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Indian men face higher suicide rates than women: study


The suicide death rate among currently married men was three times that of currently married women

Men in India are more prone to suicide than women, with family conflicts and health concerns as the main triggers, says a Lancet article

Findings indicate that suicide death rate (SDRs) in men compared to women were twice common in 2014, which increased to 2.5 times in 2021.

The SDR among currently married men (24.3%) was three times that of currently married women (8.4%). Increases in suicide mortality were found in married and never married men, and the rise was remarkably higher than in women. 

“We examined patterns of suicide death among Indian men and women. Analyses of unnatural deaths among adults (15–49 years) using National Family Health Survey data and suicide among 15 years and older based on the Million Death Study show that men more frequently die from suicide than women,” says a latest Lancet article, “Changing pattern of suicide deaths in India.”

The authors, Aathavan K K, Solveig Argeseanu Cunningham, Pravat Bhandari, Udaya Shankar Mishra, Aditi Aditi say the increasing number of suicidal deaths needs further research to understand the nature of the stressors that trigger men to take the extreme step. 

“Intervention strategies should focus on decriminalising and destigmatising suicide. Further, creating awareness of mental health issues in men would help arrest the increasing toll of suicides,” the authors argue.

“Low suicide among women might indicate better coping mechanisms for dealing with stress,which could be an adaptable intervention strategy. A larger share of suicides in productive years of life calls for addressing livelihood insecurities,” they add.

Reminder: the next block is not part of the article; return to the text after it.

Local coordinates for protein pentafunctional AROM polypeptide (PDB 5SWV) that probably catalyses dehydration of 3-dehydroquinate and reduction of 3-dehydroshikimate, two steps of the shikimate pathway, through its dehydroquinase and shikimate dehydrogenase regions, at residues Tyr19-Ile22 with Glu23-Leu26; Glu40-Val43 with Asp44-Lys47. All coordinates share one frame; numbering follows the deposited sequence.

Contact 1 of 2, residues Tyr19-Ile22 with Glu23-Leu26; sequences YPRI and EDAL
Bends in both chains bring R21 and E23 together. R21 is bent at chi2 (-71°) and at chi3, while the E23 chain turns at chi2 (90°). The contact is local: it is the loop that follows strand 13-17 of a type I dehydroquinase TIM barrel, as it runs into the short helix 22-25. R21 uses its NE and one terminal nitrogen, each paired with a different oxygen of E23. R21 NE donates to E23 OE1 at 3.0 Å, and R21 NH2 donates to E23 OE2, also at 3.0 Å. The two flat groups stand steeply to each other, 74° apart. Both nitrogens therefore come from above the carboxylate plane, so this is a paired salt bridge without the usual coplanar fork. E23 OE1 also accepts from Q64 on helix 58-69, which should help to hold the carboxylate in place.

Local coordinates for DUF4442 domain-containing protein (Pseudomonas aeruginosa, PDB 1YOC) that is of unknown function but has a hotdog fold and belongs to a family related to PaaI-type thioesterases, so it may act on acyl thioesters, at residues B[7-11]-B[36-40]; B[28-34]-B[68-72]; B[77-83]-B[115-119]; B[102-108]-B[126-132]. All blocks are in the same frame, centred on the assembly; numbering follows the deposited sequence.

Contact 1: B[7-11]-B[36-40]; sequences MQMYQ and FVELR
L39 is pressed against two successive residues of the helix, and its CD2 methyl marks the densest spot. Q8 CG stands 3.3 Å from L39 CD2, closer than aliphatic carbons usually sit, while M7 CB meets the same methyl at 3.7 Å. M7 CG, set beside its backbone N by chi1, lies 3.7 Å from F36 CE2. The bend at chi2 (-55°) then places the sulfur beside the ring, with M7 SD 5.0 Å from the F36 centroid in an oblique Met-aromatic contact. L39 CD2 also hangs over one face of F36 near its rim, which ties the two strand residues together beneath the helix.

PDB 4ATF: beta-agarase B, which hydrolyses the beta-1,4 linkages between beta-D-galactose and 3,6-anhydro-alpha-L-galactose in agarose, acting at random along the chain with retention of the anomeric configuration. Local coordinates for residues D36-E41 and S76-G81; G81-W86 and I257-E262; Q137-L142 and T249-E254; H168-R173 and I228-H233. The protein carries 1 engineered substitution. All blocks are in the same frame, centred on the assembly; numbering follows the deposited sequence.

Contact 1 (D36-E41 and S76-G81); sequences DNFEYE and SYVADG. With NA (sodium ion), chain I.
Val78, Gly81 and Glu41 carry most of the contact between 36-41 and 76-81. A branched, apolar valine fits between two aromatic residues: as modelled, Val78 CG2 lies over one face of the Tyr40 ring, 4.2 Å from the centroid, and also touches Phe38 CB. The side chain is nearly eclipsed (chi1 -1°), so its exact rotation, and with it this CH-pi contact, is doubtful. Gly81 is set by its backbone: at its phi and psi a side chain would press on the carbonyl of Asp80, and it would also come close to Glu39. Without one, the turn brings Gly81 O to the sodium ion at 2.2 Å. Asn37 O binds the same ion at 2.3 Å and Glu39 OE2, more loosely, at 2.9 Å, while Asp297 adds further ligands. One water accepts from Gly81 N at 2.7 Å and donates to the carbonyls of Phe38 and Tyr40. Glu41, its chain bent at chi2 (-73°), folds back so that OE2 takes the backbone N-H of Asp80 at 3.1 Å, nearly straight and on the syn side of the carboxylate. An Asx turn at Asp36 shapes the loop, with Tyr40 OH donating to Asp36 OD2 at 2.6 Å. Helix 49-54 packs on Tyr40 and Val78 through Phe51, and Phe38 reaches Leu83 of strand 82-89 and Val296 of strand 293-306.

National Crime Records Bureau (NCRB) data for Indian men offers a change in the characteristic pattern of suicide deaths, unlike in the case of women. 

The age group with the most suicide deaths for men were 18–29, 30–44, and 45–59 years, whereas for women, it was 18–29 years. Daily wage earners show a surge of 170.7% in suicide deaths among men between 2014 and 2021 accruing to SDR of 34.6 among men against 13.1 among women in 2021.

Unemployed men and women had a very high SDR of 48.2 and 27.8, respectively. Women of all educational levels show a decline in suicide deaths, whereas men’s suicide mortality increased at all educational levels. Most markedly, men who studied up to class 9–12 show a rise in SDR from 22.6 to 30.0 and an increase of 66.4% in suicide deaths between 2014 and 2021, approximately two-fold than their counterparts. 

The sex ratio of suicide deaths in the economic class of $1220–$6098 has risen from 2.3 to 3.7 times among men compared to women during 2014–2021. The suicide method frequently used was hanging, with an increase of 77.4% in men and 51.3% in women.

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Family problems and health issues remain the prominent reason behind suicides. Owing to these two reasons, the male-to-female ratio of suicides has increased from 1.9 and 2.5 to 2.4 and 3.2, respectively, during 2014–2021. There was a 107.5% increase in citing family problems as a reason among men during 2014–2021, approximately two-fold of that in women. 

Also Read : 700 000 people die by suicide every year: Lancet